In humans, it is another story of course, although surrogate motherhood in people is less common. The answers can surprise us. But the development brings with it a whole new set of questions.

Dr. Naina Patel of Anand, Gujarat, alternatively referred to as Dr. Nayana Patel elsewhere, dominates most articles I read (in North America) about surrogate motherhood in India. In these articles she plays twin roles simultaneously--highlighting her role as the Director of the Akanksha Infertility Clinic and voicing her concerns about the lack of regulations by the Indian Medical Council. Clearly there is an unavoidable conflict of interest for her although she is on record claiming ethical and moral thought processes (but some may consider her ethics and morality selective and subjective). For example, as reported in the WebMD article:

But [Dr.Patel] refuses to treat gay couples, revealing her deeply conservative cultural roots. "I get e-mails from gays and lesbians," she says, "some of them very well written — but I don't feel right about helping them."

If empowerment of impoverished Indian women is one major goal of her program, why discriminate against gay couples who have a legal right to become parents in the countries they originate from?

Nowhere in these articles did I find any description or explanation about what happens when the health of the surrogate mother deteriorates on account of the surrogate pregnancy. Perhaps the situation has not come about yet. It is true that the potential surrogate moms are carefully chosen to be at low-risk for most pregnancy-related adverse events and are even more carefully monitored once they become pregnant. But what happens to the family of the surrogate mother in case of medical emergencies or tragic circumstances arising from the invasive procedures and/or pregnancies? This is a question that is also asked by C.P.Puri, Director of National Institute for Research in Reproductive Health [Link here.] With only about 50 surrogate pregnancies reported from India thus far, sorting out the legal and ethical nuances may not yet be a priority for the country; but I cannot help but think that all political hell will break lose if and when there will be one well-publicized adverse (health) incident.

It is interesting to see how the law regarding surrogacy differs in different countries. Canada, U.K. and parts of Australia do not permit commercial, but allow altruistic, surrogacy. In Israel, commercial surrogacy is legalized but altruistic and familial surrogacy is banned based on religious principles. In the United States, a large number of states have banned all forms of surrogacy (Reilly DR, 2007). The nuances in the ethical and legal aspects of caring (by a physician or another health-care worker) for a surrogate mother are well articulated in the following articles. Read here, here and here.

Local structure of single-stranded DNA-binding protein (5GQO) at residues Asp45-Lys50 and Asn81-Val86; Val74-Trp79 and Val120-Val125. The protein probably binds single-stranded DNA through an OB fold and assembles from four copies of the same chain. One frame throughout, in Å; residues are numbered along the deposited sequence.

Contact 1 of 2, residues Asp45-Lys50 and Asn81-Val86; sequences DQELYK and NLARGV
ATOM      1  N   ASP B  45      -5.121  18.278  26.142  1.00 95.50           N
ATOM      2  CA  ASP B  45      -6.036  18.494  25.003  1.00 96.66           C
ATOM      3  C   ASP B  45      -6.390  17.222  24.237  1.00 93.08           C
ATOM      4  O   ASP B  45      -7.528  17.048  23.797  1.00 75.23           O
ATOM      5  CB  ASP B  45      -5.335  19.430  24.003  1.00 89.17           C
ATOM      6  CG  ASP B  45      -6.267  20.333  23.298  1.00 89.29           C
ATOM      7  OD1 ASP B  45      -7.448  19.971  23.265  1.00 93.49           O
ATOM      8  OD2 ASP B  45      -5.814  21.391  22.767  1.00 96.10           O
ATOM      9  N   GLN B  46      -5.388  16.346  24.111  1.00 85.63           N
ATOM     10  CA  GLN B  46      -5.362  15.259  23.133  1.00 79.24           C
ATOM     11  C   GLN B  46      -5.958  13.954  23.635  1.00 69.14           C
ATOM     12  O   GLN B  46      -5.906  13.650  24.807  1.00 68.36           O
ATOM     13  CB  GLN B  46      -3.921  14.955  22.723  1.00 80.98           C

Wednesday, February 20, 2008

Midlife Suicide--On the radar of Public Health professionals

A NYT article by Patricia Cohen highlights recent findings about "an unusually large increase in suicides among middle-aged Americans in recent years."

A new five-year analysis of the nation’s death rates recently released by the federal Centers for Disease Control and Prevention found that the suicide rate among 45-to-54-year-olds increased nearly 20 percent from 1999 to 2004, the latest year studied, far outpacing changes in nearly every other age group. (All figures are adjusted for population.)
...The question is why...
Experts say that the poignancy of a young death and higher suicide rates among the very old in the past have drawn the vast majority of news attention and prevention resources. For example, $82 million was devoted to youth suicide prevention programs in 2004... Suicide in middle age, by comparison, is often seen as coming at the end of a long downhill slide, a problem of alcoholics and addicts, society’s losers.
“There’s a social-bias issue here,” said Dr. Eric C. Caine, co-director at the Center for the Study of Prevention of Suicide at the University of Rochester Medical Center, explaining why suicide in the middle years of life had not been extensively studied before.
There is a “national support system for those under 19, and those 65 and older,” Dr. Caine added, but not for people in between, even though “the bulk of the burden from suicide is in the middle years of life.”